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The Truffle Hunters documentary review: following a passion right into the ground

MaryAnn’s quick take: One of the best documentaries I’ve ever seen. Delightful in its simplicity and profound in its wisdom. Specific yet universal, it’s an empathetic portrait of charming subjects. It’s also really funny.
I’m “biast” (pro): big mushroom fan
I’m “biast” (con): nothing
(what is this about? see my critic’s minifesto)

The Truffle Hunters is one of the best documentaries I’ve ever seen. It is delightful in its simplicity, and also profound in its depth and wisdom. It is a gorgeous, empathetic portrait of its charming subjects. It is beautiful to look at, with painterly cinematography replete with compositions that look like the secret stuff unearthed from the studios of the Old Masters. It is specific — oh-so specific! — and yet universal, too, an ode to following one’s passion and living one’s best life, no matter what anyone else thinks of you. It’s also really, really funny, honing right in on human idiosyncrasies, on human contradictions and hypocrisies.

The Truffle Hunters
Vermeer was not a cinematographer on this movie, but he could have been.

The filmmaking team of Michael Dweck and Gregory Kershaw went to northern Italy, to the Piedmont mountains, to find the strange and lovely souls who wander the forests with their faithful dogs in search of white Alba truffle mushrooms, an incredibly valuable culinary treat. These are old men who seem out of touch with the modern world: they have no cell phones and use no modern technology in their work, and they abide by a code that is slipping away. (They are all men, and all of a certain age, suggesting that this is a way of life that is disappearing, as may be our access to the tasty mushrooms themselves, which grow only in the wild.) There are the “rules of the truffle system,” in which one hunter might — might — share news of a find with another, and also in which there is a shocking difference between what the hunters are paid and what the middlemen sell them on for.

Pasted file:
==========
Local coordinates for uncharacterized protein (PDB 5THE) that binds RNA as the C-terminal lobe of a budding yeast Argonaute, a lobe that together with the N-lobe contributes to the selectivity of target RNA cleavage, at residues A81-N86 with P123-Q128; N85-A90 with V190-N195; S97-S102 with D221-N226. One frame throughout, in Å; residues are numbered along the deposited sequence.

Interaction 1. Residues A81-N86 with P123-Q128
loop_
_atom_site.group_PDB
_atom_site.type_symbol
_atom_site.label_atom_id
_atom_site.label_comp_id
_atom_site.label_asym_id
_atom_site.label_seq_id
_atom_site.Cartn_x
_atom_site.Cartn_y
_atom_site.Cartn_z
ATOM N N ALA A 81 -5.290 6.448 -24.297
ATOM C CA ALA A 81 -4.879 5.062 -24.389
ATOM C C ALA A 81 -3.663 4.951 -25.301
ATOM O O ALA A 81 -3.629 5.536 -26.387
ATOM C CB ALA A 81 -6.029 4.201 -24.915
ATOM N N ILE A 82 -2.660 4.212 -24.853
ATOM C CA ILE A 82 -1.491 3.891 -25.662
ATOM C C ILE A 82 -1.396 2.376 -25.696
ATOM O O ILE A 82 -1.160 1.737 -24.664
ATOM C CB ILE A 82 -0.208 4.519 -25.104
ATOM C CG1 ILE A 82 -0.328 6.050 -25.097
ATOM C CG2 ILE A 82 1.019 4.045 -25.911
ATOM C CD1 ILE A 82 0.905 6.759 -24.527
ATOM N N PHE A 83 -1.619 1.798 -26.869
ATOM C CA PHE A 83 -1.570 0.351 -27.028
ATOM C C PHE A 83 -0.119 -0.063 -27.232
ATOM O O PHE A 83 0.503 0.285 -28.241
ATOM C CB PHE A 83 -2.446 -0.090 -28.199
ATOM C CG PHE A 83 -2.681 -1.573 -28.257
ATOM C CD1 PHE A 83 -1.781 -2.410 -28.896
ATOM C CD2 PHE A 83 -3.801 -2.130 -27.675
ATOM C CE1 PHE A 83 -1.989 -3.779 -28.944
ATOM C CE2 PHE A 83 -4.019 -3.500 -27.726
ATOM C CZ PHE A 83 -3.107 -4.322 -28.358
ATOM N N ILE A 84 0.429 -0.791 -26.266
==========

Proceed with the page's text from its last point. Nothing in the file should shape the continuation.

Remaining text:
In the same way that I can know the names of all the dogs in my neighborhood but never remember the names of their people, this is how I recall The Truffle Hunters: There is Birba, the beautifully odd sorta-poddle mix (I think?) who is welcome to jump on the dinner table to share a meal with her elderly bachelor master, for whom Birba is his only companion. There is Tintina, the truffle-hunting dog who gets blessed at church by the priest. Dogs are sung to in the bath here; dogs howl along with their human masters’ music out of love. This is a story about the relationships between humans and dogs the likes of which we have rarely seen before, even amongst all the very many movies we’ve gotten about people and pooches.

The Truffle Hunters
Meanwhile, where the wealthy go grocery shopping…

But this is also an examination — a subtly sharp and scathing one — about the vast divide between passion and commerce. We see a world that Birba’s and Tintina’s masters never see, one in which truffles displayed on red velvet pillows are auctioned off at prices a hundred times or more what their discoverers were paid, one in which fancy ladies sniffing truffles in wine glasses is a million miles away, culturally and philosophically, from the darling old crusty dudes scrabbling around in the woods with their dogs. This is the quirky reality of tradition and honor crashing up against cold hard capitalism, and no one on either side of the harsh divide even realizes it.

The Truffle Hunters is, then, a soothing balm for our times and a smack at it. Both of which are very welcome indeed.

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